AT&T exec highlights FirstNet performance amid COVID-19, spectrum interest
FirstNet performed well during the peak of the COVID-19 pandemic, and AT&T is interested in acquiring mid-band spectrum to support the carrier’s wireless-broadband visions, an AT&T executive said yesterday.
Jeff McElfresh, CEO of AT&T Communications—the telecommunications arm of the corporate giant—said the company internally adapted well to the limitations associated with COVID-19 health restriction and “our network performed incredibly well” as usage spiked amid stay-at-home directives. This included providing broadband support to first responders, he said.
“Our FirstNet program really shined during the COVID response,” McElfresh said during a discussion at the virtual Bank of America Merrill Lynch TMT Conference, which was webcast. “And we continue to see high adoption of baseline circuits—such as fiber and VPN connectivity—to health-care providers and professionals in support of this pandemic.”
AT&T has altered some of its offerings to adapt to the COVID-19 environment. In some cases, these offerings will disappear as markets approach full reopening, while other aspects may become part of AT&T’s normal operating procedures, according to McElfresh.
“We are seeing new opportunity, and we’re seeing new ways in which we can accelerate some of our transformation activities that we announced late last year that gets after some costs but also serves for driving a bit more market momentum in key segments, like our wireless business, in key markets,” he said.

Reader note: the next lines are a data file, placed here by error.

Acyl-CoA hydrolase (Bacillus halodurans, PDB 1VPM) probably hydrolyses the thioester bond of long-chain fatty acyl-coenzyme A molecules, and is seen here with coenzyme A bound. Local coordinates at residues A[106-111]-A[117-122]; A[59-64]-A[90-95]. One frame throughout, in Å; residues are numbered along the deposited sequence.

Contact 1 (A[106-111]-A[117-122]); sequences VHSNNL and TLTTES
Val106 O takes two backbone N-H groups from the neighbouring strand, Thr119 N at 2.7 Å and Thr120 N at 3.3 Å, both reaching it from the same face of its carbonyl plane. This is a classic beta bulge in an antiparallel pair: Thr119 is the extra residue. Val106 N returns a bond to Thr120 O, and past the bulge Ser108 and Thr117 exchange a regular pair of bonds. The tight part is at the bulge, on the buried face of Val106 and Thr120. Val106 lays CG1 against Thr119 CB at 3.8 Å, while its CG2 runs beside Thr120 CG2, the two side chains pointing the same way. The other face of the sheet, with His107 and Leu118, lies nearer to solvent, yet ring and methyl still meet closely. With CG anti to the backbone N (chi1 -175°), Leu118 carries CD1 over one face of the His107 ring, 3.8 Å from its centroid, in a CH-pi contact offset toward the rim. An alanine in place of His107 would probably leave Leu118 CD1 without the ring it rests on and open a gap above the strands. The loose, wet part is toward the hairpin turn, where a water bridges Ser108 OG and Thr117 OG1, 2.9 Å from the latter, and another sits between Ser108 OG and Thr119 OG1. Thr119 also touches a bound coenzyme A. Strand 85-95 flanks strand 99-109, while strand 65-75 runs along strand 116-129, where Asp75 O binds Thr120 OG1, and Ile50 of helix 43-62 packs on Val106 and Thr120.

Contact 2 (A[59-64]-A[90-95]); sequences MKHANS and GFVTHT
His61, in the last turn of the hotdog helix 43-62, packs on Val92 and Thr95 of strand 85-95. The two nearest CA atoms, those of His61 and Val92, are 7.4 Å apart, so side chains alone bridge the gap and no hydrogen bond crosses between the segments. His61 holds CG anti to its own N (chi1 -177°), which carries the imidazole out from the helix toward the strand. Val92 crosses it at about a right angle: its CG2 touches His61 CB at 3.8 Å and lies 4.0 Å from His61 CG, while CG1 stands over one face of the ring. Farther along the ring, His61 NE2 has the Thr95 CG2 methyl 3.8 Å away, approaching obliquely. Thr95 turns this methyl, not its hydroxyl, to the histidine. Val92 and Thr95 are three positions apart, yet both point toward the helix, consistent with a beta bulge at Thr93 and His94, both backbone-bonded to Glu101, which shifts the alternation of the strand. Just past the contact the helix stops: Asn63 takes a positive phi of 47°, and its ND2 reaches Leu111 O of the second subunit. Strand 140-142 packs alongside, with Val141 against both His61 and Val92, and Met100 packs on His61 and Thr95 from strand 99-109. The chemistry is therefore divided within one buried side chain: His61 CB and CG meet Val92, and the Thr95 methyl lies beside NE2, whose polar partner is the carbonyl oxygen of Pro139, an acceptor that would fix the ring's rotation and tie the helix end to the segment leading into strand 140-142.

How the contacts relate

“I think you should expect AT&T will phase in and phase out many of these plays market by market, as commerce begins to recover, shoppers begin to make their way back out on the streets. [It’s] just not a one size fits all. I think it’s going to be a very dynamic and local market aspect that we’ve got to pay attention to.”
McElfresh said that AT&T will evaluate closely any mid-band spectrum that is made available on the market, such as the C-band frequencies (3.7 GHz to 4.2 GHz) that the FCC plans to auction.
“We have not figured out, as an industry, how to break physics, and the laws of physics are pretty firm,” McElfresh said. “That is, you need not only spectrum that travels for coverage, but you also need chunks of it broad enough, so that you can fulfill a throughput promise that gets you into those approaching-gigabit speeds.”
By leveraging its 700 MHz Band 14 buildout obligations to fulfill its FirstNet contract during the past two-and-half years, AT&T also has deployed other spectrum bands and readied its network to offer to low-band 5G nationwide this summer.
“In that time frame, we’ve increased AT&T spectrum capacity that’s made available to the marketplace by 70%,” McElfresh said. “And you’ve seen our speeds of our network skyrocket to being best-in-class among the players, as of today.
“Going forward, if you want to provide gigabit-type speeds on a wireless network, it requires mid-band spectrum and lots of it in a clean, unencumbered approach. Therefore, we at AT&T are certainly evaluating all options that might be available to the industry … The big question will be, is it going to be unencumbered? And can it be put to use in an orderly fashion and enough time to fulfill the market demand?”